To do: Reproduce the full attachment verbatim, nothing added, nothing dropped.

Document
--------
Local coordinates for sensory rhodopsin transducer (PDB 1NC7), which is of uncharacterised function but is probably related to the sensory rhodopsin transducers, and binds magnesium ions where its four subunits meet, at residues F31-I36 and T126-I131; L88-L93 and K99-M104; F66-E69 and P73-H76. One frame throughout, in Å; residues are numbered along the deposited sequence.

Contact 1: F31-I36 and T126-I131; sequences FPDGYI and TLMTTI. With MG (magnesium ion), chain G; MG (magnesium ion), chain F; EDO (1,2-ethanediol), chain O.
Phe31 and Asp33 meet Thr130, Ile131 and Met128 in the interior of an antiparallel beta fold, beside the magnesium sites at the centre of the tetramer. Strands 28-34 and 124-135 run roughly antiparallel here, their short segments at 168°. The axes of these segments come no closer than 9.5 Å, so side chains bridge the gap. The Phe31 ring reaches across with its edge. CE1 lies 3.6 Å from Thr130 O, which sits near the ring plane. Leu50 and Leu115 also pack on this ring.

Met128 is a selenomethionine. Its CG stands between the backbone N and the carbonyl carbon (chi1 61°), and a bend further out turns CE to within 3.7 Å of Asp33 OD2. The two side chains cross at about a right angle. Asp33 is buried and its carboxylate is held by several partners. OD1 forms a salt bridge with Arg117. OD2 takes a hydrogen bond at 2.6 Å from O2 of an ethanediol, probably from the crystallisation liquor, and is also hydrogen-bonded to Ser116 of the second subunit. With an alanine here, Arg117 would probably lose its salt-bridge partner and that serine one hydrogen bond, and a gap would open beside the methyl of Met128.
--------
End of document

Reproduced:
Local coordinates for sensory rhodopsin transducer (PDB 1NC7), which is of uncharacterised function but is probably related to the sensory rhodopsin transducers, and binds magnesium ions where its four subunits meet, at residues F31-I36 and T126-I131; L88-L93 and K99-M104; F66-E69 and P73-H76. One frame throughout, in Å; residues are numbered along the deposited sequence.

Contact 1: F31-I36 and T126-I131; sequences FPDGYI and TLMTTI. With MG (magnesium ion), chain G; MG (magnesium ion), chain F; EDO (1,2-ethanediol), chain O.
Phe31 and Asp33 meet Thr130, Ile131 and Met128 in the interior of an antiparallel beta fold, beside the magnesium sites at the centre of the tetramer. Strands 28-34 and 124-135 run roughly antiparallel here, their short segments at 168°. The axes of these segments come no closer than 9.5 Å, so side chains bridge the gap. The Phe31 ring reaches across with its edge. CE1 lies 3.6 Å from Thr130 O, which sits near the ring plane. Leu50 and Leu115 also pack on this ring.

Met128 is a selenomethionine. Its CG stands between the backbone N and the carbonyl carbon (chi1 61°), and a bend further out turns CE to within 3.7 Å of Asp33 OD2. The two side chains cross at about a right angle. Asp33 is buried and its carboxylate is held by several partners. OD1 forms a salt bridge with Arg117. OD2 takes a hydrogen bond at 2.6 Å from O2 of an ethanediol, probably from the crystallisation liquor, and is also hydrogen-bonded to Ser116 of the second subunit. With an alanine here, Arg117 would probably lose its salt-bridge partner and that serine one hydrogen bond, and a gap would open beside the methyl of Met128.